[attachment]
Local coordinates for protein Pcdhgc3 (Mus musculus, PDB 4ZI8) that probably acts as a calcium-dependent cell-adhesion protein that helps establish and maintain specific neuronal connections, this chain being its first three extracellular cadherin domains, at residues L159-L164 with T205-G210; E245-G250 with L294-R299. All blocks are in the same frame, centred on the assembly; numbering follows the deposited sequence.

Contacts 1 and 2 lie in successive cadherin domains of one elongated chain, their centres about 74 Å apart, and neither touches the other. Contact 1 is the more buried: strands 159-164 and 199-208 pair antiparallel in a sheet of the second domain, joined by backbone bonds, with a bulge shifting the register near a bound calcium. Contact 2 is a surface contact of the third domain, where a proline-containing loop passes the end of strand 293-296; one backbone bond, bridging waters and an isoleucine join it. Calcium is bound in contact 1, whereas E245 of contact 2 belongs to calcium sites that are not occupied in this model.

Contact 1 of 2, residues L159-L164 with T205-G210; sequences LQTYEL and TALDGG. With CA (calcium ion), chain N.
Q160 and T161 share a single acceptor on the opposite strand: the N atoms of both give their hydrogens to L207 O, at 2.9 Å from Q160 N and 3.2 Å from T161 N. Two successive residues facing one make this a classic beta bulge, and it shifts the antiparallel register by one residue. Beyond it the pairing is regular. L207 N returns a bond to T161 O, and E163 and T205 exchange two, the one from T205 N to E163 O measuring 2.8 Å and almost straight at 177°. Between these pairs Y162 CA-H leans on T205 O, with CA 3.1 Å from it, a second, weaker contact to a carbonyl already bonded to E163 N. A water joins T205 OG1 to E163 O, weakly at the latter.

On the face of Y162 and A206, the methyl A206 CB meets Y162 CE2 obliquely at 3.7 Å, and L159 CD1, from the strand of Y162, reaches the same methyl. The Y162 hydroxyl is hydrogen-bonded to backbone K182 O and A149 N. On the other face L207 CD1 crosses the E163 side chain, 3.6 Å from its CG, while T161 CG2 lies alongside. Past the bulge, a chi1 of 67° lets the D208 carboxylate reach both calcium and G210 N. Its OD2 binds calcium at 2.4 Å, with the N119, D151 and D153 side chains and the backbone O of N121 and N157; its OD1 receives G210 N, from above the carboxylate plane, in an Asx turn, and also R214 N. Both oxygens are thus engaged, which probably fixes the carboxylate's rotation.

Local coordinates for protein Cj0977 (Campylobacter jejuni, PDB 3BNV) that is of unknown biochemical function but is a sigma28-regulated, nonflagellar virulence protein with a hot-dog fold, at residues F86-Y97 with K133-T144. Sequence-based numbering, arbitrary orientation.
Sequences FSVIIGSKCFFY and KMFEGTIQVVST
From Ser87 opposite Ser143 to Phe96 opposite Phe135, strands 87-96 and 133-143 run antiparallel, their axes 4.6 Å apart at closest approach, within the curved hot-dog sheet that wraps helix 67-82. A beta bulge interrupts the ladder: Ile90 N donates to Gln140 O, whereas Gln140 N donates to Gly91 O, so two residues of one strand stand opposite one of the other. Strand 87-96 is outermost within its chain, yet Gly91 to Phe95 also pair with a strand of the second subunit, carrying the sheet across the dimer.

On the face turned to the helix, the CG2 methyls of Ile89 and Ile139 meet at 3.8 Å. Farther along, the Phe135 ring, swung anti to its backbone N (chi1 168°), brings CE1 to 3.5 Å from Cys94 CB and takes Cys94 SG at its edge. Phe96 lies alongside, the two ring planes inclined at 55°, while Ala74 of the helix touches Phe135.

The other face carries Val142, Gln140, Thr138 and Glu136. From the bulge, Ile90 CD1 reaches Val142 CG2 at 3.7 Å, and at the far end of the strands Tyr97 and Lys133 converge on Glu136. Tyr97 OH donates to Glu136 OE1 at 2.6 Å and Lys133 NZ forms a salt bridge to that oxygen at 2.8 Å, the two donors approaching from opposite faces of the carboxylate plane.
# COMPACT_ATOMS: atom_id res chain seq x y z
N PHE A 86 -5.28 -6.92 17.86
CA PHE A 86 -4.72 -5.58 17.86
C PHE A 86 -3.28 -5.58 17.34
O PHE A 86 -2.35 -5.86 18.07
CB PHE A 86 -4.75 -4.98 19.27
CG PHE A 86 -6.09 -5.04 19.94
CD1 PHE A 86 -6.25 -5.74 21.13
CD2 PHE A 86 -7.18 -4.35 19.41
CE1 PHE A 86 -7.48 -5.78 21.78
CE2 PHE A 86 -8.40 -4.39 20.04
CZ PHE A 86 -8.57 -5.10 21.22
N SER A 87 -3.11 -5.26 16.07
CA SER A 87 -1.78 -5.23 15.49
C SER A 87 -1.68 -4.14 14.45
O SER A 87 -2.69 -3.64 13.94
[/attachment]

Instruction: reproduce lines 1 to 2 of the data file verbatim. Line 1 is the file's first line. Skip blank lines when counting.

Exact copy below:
Local coordinates for protein Pcdhgc3 (Mus musculus, PDB 4ZI8) that probably acts as a calcium-dependent cell-adhesion protein that helps establish and maintain specific neuronal connections, this chain being its first three extracellular cadherin domains, at residues L159-L164 with T205-G210; E245-G250 with L294-R299. All blocks are in the same frame, centred on the assembly; numbering follows the deposited sequence.

Contacts 1 and 2 lie in successive cadherin domains of one elongated chain, their centres about 74 Å apart, and neither touches the other. Contact 1 is the more buried: strands 159-164 and 199-208 pair antiparallel in a sheet of the second domain, joined by backbone bonds, with a bulge shifting the register near a bound calcium. Contact 2 is a surface contact of the third domain, where a proline-containing loop passes the end of strand 293-296; one backbone bond, bridging waters and an isoleucine join it. Calcium is bound in contact 1, whereas E245 of contact 2 belongs to calcium sites that are not occupied in this model.